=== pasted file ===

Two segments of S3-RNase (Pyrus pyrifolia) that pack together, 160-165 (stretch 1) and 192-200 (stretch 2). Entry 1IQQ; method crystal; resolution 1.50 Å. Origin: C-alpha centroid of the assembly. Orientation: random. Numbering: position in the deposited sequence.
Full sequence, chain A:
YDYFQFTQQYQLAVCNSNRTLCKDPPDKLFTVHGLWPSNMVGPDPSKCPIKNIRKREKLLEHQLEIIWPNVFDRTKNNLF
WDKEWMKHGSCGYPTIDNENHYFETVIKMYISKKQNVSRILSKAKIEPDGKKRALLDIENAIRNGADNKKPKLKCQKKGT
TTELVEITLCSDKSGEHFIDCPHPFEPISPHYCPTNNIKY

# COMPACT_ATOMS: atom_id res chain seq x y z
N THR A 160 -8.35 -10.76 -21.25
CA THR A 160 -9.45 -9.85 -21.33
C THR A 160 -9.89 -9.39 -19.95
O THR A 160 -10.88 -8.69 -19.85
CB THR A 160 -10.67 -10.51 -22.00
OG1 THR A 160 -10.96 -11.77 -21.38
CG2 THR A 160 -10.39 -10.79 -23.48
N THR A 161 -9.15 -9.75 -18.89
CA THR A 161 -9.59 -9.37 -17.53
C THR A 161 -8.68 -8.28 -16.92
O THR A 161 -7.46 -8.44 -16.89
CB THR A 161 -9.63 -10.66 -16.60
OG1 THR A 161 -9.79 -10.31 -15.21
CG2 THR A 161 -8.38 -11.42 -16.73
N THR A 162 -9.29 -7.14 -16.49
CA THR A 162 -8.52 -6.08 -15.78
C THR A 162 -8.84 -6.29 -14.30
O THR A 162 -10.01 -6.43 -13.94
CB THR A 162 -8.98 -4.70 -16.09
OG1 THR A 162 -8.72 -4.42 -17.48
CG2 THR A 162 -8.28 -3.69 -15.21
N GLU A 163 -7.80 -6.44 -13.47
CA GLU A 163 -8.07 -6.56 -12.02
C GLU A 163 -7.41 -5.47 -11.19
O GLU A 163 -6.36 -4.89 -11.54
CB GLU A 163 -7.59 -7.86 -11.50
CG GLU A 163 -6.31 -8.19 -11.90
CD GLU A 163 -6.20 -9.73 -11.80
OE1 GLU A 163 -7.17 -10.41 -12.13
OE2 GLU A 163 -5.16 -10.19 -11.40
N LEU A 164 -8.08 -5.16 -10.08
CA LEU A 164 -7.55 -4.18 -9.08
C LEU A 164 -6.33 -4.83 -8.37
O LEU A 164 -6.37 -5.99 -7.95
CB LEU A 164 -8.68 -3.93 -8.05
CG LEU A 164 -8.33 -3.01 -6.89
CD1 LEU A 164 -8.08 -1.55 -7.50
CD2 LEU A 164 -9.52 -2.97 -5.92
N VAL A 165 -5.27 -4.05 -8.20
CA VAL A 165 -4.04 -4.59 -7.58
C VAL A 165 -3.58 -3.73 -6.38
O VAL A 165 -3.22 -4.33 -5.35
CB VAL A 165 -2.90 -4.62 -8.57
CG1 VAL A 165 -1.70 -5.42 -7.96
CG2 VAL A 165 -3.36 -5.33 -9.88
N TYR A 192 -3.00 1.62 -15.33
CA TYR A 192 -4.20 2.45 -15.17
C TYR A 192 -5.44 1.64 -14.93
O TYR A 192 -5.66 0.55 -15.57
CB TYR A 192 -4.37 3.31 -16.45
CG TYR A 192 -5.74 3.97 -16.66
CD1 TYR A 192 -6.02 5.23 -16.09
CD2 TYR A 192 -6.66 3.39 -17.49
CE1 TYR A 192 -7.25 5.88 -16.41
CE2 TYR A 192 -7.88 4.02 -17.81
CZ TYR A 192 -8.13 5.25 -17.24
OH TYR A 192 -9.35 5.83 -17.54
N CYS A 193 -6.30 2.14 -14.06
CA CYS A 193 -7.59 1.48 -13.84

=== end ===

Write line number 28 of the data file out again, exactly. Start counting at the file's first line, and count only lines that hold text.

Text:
N GLU A 163 -7.80 -6.44 -13.47